Italian elections could hinge on contentious migration debate as far-right banks on backlash
LONDON - With Italy’s general elections scheduled for March 4, issues surrounding migration dominate, with political observers saying the vote could turn on public reaction to a series of gruesome events in the small central Italian town of Macerata.
An anti-immigration backlash swept through Italy following reports that the disembodied body of Pamela Mastropietro, 18, was found January 31 in two suitcases in Macerata days after she left a drug rehabilitation centre.
It was not clear whether Mastropietro was killed or died of a drug overdose; however, a Nigerian migrant with a history of drug-dealing was arrested in connection with her death, sparking public anger towards Italy’s migration policy.
Three days later, Luca Trani, who stood as a candidate for the far-right Northern League in local elections in Macerata last year, confessed to shooting at Africans in the small town. During a 2-hour rampage, Trani injured five men and one woman.
Before his arrest, Trani — with an Italian flag draped over his shoulders — was seen making fascist salutes and shouting far-right slogans, including “Italy for Italians.”
More than 600,000 migrants, mostly from Africa, have reached Italian shores in the past four years, sparking a backlash that fuelled the rise of Italy’s centre and far-right.
Most of the migrants arrived by boat from North Africa, particularly Libya. An agreement signed one year ago between Italy and Libya involved Rome pledging to help the Libyan Coast Guard intercept boats and return migrants to the North African country, greatly reducing the influx. However, migrants who remained in Italy found themselves at the centre of a political storm, particularly given fears over Italy’s economy with reduced growth and a $2.8 trillion debt, which represents 135% of the country’s GDP.
The Northern League, along with the far-right Brothers of Italy, is part of a right-wing coalition that also includes former Prime Minister Silvio Berlusconi’s centre-right Forza Italia party. The coalition is banking strongly on an anti-migrant policy paying dividends at the March 4 polls.
Rather than explicitly condemning Trani’s actions and moving away from promoting anti-immigrant discourse following the Macerata shootings, the Northern League doubled down on its anti-migrant strategy.
“If anyone is to blame, it is the government that has allowed hundreds of thousands of illegal migrants to come here without any limits,” Northern League Federal Secretary Matteo Salvini told Italy’s La Stampa newspaper.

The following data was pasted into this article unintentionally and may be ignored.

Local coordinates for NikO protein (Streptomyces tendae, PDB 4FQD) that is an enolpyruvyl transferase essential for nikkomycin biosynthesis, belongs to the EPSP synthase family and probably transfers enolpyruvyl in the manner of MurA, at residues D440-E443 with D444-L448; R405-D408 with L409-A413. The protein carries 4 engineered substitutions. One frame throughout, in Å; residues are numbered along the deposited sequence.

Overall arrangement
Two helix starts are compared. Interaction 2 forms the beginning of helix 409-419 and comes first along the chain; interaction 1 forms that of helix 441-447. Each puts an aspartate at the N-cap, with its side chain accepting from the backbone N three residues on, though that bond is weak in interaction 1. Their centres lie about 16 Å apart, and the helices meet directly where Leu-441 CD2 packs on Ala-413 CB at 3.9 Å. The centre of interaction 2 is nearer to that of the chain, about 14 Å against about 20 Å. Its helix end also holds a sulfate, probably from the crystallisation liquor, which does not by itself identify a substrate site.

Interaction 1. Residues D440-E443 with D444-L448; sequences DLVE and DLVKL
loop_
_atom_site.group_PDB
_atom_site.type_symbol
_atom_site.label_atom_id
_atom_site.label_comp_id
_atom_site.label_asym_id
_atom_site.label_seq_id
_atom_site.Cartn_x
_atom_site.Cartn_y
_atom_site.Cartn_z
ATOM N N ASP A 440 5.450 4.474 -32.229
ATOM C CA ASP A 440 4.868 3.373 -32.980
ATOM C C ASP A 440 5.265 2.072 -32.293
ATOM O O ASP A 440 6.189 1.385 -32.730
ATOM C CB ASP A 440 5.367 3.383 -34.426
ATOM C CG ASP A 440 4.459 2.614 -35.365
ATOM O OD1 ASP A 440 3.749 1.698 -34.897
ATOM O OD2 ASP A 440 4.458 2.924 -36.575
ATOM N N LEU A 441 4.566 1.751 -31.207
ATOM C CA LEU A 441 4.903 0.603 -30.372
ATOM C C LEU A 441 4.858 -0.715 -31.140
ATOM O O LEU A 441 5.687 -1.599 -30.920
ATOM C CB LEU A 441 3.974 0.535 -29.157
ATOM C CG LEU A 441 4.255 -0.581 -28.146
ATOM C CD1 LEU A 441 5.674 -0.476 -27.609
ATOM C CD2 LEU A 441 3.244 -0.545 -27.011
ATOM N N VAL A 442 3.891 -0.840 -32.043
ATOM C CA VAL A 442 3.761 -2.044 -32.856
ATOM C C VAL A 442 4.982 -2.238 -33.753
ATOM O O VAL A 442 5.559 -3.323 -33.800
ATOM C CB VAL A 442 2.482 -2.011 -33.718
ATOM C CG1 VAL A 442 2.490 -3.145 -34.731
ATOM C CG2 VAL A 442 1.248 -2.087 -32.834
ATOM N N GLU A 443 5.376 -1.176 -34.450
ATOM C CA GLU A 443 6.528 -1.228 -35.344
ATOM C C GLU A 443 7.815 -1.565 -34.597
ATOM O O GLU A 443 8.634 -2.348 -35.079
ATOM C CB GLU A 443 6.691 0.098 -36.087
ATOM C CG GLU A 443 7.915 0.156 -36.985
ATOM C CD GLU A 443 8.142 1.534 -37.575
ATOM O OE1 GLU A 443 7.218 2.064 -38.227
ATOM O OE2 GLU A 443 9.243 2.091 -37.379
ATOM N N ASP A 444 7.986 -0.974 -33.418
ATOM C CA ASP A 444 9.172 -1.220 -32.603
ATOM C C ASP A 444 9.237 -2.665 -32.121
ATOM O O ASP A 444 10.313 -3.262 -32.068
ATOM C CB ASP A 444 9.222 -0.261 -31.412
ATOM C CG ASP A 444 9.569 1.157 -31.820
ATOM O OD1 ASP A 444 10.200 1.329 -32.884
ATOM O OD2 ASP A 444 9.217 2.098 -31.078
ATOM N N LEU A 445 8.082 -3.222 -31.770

He pledged to deport 150,000 migrants in his first year in office, if the party wins the election.
Berlusconi said the coalition would “gradually” repatriate all 600,000 illegal migrants from Italy.
Speaking during a television interview, the 81-year-old former prime minister, who is barred from holding office in the country due to tax fraud convictions, described illegal immigrants in Italy as “living off handouts and crime” and a “social bomb ready to explode.”
“We consider it to be an absolute priority to regain control over the situation,” Berlusconi said.
The polls indicate that the right-wing alliance is poised to secure the largest share of votes, with the ruling centre-left Democratic Party, hit by internal rifts and a banking scandal, expected only to come third.
An early February poll by EMG saw the Democratic Party at 23% points, behind the Five Star Movement at 27%. Forza Italia was listed at 16% and the Northern League at 14%, suggesting the overall right-wing coalition would win the largest share of the vote.
The anti-establishment Five Star Movement, which also promotes hard-line immigration policies, is expected to become the largest single party in parliament and the official opposition. However, Five Star Movement policy has always ruled out forming a coalition with traditional parties, meaning it is unlikely the popular movement would ever enter government in Italy’s tricky political system based on coalition building.
However, with 30-40% of voters saying they are undecided, few analysts would predict the election outcome, particularly as so-called shy voters usually break for right-wing parties.
What is clear is that the migrants’ issue remains a source of concern for many Italians, and the centre-right has agreed to ally with far-right parties to endorse an explicitly anti-migrant election strategy.
Writing for Politico, Ferruccio Pastore, director of the Forum of International and European Research on Immigration, acknowledged that there had been a rise in anti-migrant sentiment across the board in Italy.
“The sense of disillusionment and disorientation caused by a decade of economic crisis… has created fertile ground for this particular strand of fear towards foreigners,” he said.